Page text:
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InfoQ Homepage News Apple Announces Declarative SwiftUI Framework for Leaner, Faster, Interactive App Development

Apple Announces Declarative SwiftUI Framework for Leaner, Faster, Interactive App Development

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Apple recently announced at its Worldwide Developers Conference (WWDC 2019) the SwiftUI framework for application development across the iOS, macOS, tvOS, and watchOS platforms. SwiftUI relies on a declarative UI programming paradigm, with the potential to drastically increase developer productivity and reduce lines of code. Moreover, SwiftUI features an Xcode interactive development experience, displaying in real-time the result of their code.

Apple describes SwiftUI as "a modern way to declare user interfaces for any Apple platform". As a matter of fact, and in a break from previous practices, SwiftUI relies on a declarative UI programming paradigm. In previous imperative paradigms, developers manually construct a fully functional UI entity, like a UIView, and later mutate it using methods and setters when the UI changes. With the new SwiftUI, developers need to describe the application layout just once. SwiftUI’s documentation explains:

Declare the content and layout for any state of your view. SwiftUI knows when that state changes, and updates your view’s rendering to match.

Developers are relieved from the burden of having to program how to transition between various UI states. Developers describe the current UI state and how that state changes in response to events, leaving the transitioning between states to the framework. Competing multi-platform application frameworks, such as Google’s Flutter and Facebook’s React Native, use a similar paradigm.

With SwiftUI, the following code:

List(landmarks) { landmark in 
  HStack {

  if landmark.isFavorite { 
     Image(systemName: "star.fill") 

declares a view displaying a list of items, and composed from small, single-responsibility components such as Text or Image. The visualization of the associated interface at a given point of time is:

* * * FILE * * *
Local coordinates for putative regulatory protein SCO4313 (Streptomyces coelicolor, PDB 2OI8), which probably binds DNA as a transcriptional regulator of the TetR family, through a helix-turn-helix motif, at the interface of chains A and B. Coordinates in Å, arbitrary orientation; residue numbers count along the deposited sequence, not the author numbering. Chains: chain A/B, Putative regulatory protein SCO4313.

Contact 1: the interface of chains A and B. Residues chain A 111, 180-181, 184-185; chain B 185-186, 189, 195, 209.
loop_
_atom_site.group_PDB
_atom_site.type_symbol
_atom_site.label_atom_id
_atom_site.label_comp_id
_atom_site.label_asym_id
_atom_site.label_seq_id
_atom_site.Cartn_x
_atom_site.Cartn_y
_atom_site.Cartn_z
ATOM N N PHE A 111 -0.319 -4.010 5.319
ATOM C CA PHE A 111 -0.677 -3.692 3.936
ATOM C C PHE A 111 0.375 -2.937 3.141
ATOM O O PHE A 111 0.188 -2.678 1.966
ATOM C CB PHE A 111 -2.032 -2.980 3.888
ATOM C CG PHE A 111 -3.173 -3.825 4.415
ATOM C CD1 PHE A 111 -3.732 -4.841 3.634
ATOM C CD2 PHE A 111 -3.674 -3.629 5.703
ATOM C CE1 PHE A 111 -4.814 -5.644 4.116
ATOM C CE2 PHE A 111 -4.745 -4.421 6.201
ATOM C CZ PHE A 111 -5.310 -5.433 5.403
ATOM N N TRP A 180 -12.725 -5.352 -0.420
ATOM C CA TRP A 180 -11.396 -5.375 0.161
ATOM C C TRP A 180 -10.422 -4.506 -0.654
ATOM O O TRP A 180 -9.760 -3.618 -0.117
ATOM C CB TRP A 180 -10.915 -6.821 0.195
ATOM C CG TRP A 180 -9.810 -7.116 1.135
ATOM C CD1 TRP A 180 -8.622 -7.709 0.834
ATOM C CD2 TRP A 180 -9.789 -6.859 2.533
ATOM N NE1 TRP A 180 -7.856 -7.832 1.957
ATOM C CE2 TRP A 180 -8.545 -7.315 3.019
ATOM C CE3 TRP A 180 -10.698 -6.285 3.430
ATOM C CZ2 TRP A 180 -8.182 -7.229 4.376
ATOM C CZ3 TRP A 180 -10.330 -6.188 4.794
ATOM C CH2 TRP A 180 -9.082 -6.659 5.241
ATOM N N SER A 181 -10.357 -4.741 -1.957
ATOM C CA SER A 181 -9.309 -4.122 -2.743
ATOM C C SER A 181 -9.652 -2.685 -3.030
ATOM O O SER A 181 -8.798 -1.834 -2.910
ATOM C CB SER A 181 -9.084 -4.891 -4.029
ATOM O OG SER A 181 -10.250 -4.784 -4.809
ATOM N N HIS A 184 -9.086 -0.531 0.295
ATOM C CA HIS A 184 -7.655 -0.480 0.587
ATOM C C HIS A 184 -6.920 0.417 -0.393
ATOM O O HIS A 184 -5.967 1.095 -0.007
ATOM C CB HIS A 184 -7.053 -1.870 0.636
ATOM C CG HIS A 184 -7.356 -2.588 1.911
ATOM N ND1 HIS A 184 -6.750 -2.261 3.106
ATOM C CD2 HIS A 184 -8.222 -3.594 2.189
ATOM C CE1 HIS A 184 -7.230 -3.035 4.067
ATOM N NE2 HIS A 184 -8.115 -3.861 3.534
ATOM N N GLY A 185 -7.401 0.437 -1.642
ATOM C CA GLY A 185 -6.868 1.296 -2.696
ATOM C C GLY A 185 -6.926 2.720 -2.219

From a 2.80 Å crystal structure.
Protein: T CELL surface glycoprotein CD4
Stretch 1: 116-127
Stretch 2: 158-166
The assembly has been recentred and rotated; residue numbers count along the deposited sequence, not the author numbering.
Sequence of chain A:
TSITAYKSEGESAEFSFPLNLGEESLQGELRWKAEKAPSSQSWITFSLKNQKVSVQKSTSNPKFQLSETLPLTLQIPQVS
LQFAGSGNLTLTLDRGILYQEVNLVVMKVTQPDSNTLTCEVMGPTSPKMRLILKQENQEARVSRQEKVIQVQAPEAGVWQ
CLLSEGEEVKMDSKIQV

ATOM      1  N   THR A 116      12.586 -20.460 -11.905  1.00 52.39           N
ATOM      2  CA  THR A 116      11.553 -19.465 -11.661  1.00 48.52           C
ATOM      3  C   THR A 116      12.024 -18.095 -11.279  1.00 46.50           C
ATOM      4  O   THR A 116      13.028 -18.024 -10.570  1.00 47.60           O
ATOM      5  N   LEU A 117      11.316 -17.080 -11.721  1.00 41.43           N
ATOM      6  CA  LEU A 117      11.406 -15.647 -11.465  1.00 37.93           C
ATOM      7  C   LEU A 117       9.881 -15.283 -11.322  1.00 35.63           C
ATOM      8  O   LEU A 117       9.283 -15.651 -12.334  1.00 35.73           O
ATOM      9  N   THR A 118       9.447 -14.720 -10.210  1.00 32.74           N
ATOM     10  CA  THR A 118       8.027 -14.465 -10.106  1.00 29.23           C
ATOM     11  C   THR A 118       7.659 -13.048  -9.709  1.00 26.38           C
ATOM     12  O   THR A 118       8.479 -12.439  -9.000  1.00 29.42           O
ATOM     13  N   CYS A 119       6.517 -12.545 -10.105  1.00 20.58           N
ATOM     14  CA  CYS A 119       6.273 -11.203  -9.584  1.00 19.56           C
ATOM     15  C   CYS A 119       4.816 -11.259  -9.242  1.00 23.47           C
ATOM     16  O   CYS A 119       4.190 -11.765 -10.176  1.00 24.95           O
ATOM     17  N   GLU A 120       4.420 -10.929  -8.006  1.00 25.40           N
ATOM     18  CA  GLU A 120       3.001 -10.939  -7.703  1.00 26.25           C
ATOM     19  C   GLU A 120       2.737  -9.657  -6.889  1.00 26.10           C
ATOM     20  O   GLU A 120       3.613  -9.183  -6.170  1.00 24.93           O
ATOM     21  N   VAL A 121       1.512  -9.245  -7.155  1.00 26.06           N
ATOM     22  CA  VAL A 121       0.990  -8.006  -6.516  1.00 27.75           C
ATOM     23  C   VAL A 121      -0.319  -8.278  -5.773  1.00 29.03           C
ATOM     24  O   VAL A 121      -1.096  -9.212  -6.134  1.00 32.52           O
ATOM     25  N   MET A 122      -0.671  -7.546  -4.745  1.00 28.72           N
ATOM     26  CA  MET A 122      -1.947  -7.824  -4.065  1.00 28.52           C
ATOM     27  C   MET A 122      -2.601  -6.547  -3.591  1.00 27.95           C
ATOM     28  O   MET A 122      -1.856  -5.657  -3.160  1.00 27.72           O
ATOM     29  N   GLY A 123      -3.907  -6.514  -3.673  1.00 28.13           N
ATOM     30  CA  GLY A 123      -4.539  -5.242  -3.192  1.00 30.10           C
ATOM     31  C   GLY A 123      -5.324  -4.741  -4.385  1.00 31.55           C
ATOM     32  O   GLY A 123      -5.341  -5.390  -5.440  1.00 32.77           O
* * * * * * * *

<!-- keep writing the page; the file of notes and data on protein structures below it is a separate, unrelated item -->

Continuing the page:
SwiftUI includes mechanisms such as annotations to describe local state and stores (such as @State, @EnvironmentObject) which are used to declare a user interface appearance and behaviour.

Aside from declarative UI, SwiftUI also features an interactive Xcode development experience, in which developers can preview in real-time inside of Xcode, the effects of their code modifications. Conversely, developers may tweak parameters on the displayed view via a Google Chrome-style inspect tool, and the modifications will be reflected onto to the associated code. Developers may also drag-and-drop elements into their app. Xcode will automatically generate code for these elements.

SwiftUI additionally supports several new OS-level features, like the new iOS dark mode, or right-to-left languages like Arabic and Hebrew. SwiftUI enables rich interfaces to be built across iOS, tvOS, macOS and watchOS.

Some developers positively commented on the announcement on Reddit:

As an iOS developer, this is by far the biggest announcement. This has huge potential to provide value to me and my team. I’m looking forward to ripping out programmatic NSLayoutConstraint and Interface Builder from my projects ASAP. This seems like it includes much more than that, however.

Others express enthusiasm, while remaining circumspect:

Haven’t had the chance to dig deeper, but the comparison between the UITableViewController and that snippet containing just declarative code looks absolutely promising. The only downside is that we’ll have to wait one or two years before we can use it if older iOS versions still need to be supported. Let’s hope for extra quick adoption of iOS 13.

More information is expected be made available at the WWDC 2019 Platforms State of the Union.

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